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Punctuating “So”

The distinction between “so” to mean “therefore” and “so” to mean “in order that” often goes unmentioned in ESL books, yet the two words require different punctuation. “So” the conjunction that expresses an expected result is a coordinating conjunction (one of the words comprising the mnemonic FANBOYS), and requires a comma to precede it, as […]

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Examination of Aptitude & Vocabulary on L2 Writing in Chinese College Students Highlights the Importance of Receptive Vocabulary

The article “Exploring the Relationship between Language Aptitude, Vocabulary Size, and EFL Graduate Students’ L2 Writing Performance” in TESOL Quarterly by Yingli Yang, Ya Sun et al. of the University of International Business and Economics in Beijing, China examines the relationship between language aptitude and L2 writing performance. The study tested sixty-seven Chinese grad students […]

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Email Etiquette

Observing appropriate email etiquette is a perennial problem at the International Academy. Teach students to write effective emails with Grammarly’s post on best practices for writing effective emails: Every email has the same basic structure: Subject line, greeting, email body, and closing. But as with every written form of professional communication, there’s a right way […]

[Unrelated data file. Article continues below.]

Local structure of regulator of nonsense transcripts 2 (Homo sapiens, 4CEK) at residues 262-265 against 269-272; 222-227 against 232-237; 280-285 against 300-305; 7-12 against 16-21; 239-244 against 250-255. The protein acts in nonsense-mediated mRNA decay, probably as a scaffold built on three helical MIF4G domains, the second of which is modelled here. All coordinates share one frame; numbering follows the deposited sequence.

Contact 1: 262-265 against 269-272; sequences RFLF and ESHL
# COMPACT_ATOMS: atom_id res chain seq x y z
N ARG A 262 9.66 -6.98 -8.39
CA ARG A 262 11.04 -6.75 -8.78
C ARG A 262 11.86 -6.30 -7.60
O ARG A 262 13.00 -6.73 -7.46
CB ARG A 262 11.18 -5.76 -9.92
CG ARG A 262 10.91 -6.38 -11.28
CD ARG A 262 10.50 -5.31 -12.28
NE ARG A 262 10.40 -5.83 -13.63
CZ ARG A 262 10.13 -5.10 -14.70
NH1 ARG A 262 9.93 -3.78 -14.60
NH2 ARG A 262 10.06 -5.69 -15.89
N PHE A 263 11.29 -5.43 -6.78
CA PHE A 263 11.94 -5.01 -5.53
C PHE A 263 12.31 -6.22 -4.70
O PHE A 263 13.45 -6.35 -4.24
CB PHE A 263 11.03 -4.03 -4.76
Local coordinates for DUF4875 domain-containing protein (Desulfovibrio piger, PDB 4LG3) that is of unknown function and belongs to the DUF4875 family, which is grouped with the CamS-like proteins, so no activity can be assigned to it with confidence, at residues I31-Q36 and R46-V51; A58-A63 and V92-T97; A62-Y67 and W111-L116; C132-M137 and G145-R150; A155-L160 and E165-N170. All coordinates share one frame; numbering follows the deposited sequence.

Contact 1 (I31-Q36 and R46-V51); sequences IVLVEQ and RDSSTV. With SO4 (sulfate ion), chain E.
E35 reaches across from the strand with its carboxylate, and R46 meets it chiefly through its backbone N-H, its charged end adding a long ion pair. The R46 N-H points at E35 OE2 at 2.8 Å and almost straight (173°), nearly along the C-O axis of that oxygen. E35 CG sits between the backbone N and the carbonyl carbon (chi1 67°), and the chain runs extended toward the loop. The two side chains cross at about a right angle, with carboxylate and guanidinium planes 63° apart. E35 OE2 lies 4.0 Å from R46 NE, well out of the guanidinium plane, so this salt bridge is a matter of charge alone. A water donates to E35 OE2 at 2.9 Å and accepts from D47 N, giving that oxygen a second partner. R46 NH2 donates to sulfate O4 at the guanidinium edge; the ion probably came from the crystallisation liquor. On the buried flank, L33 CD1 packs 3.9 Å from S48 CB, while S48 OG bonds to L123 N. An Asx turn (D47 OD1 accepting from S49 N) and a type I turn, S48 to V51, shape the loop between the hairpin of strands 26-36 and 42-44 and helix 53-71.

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Hyper-Vigilant Attribution Culture Exacerbates Academese

… the secret of good writing is to strip every sentence to its cleanest components. Every word that serves no function, every long word that could be a short word, every adverb which carries the same meaning that is already in the verb, every passive construction that leaves the reader unsure of who is doing […]

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The APA Style Blog on Citing Instagram and Other Social Media Platforms

If you thought the nice people over at the American Psychological Association didn’t have anything to say about your social media habits, think again. Never let it be said a medium yet exists that American style guides can’t swarm with a flurry of rules that could dissuade a grizzly from a comb brimming with viscous, […]

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Steven Pinker’s 13 Tweets for Writing Well-Written Prose

Steven Pinker is a linguist and psychologist who teachers at Harvard University. He’s most famously known for his popular-science book on linguistics titled The Language Instinct among other books on cognitive science. In my classes, however, I most often use the style guide The Sense of Style: The Thinking Person’s Guide to Writing in the 21st […]

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Teaching Shudder Quotes

Shudder quotes, or weird quotes as the the author Chuck Wendig refers to them in the tweet at the end of this post, can be used to indicate your are using a word with ironic intent. Consider when you refer to the “stroke of genius” upper management foisted on everyone, and how all your colleagues […]